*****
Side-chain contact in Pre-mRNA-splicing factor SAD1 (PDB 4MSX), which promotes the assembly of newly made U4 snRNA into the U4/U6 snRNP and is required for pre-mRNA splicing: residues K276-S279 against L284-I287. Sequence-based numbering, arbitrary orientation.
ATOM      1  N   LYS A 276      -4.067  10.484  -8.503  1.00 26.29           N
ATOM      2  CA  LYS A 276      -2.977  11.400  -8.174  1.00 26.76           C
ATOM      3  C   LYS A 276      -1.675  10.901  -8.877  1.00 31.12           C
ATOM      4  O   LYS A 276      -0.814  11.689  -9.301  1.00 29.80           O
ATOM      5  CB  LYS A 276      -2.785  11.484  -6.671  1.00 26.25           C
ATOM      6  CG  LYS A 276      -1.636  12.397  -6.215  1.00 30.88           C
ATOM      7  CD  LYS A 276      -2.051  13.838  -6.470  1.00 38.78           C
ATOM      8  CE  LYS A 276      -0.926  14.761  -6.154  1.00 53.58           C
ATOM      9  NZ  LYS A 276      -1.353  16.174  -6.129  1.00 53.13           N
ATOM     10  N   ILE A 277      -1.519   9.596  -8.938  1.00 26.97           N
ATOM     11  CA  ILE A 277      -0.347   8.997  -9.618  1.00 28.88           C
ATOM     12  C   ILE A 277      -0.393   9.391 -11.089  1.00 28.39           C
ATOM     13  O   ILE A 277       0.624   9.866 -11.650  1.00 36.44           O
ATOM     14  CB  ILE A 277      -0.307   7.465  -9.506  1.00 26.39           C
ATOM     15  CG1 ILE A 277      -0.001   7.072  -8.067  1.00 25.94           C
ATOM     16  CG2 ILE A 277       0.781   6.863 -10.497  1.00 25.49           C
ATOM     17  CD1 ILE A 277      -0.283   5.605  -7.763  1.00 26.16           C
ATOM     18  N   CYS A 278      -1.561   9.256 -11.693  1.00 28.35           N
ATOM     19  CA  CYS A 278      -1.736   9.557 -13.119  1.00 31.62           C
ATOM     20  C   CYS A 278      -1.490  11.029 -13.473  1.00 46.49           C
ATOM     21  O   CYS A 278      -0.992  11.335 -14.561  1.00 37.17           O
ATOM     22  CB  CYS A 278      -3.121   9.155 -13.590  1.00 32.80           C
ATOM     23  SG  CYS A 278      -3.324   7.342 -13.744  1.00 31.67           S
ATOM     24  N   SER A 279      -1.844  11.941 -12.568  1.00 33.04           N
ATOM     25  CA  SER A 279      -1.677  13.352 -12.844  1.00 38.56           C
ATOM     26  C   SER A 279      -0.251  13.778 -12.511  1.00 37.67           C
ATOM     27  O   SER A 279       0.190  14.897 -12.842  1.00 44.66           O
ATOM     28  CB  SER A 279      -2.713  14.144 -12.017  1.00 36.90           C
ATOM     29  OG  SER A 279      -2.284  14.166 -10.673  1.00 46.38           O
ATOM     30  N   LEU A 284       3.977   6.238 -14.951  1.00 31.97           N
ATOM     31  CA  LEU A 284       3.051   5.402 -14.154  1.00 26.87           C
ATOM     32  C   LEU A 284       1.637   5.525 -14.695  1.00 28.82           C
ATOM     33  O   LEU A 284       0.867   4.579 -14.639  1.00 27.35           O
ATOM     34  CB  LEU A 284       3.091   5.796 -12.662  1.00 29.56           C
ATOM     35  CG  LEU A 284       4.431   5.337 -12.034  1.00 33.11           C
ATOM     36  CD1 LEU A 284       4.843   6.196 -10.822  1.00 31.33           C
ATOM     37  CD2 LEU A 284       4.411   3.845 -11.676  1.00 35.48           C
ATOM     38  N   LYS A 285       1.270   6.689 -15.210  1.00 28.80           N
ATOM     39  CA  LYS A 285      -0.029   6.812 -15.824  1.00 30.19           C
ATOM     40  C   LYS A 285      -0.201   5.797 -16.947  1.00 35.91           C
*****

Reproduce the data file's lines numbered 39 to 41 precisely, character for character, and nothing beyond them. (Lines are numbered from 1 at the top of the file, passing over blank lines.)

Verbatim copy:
ATOM     38  N   LYS A 285       1.270   6.689 -15.210  1.00 28.80           N
ATOM     39  CA  LYS A 285      -0.029   6.812 -15.824  1.00 30.19           C
ATOM     40  C   LYS A 285      -0.201   5.797 -16.947  1.00 35.91           C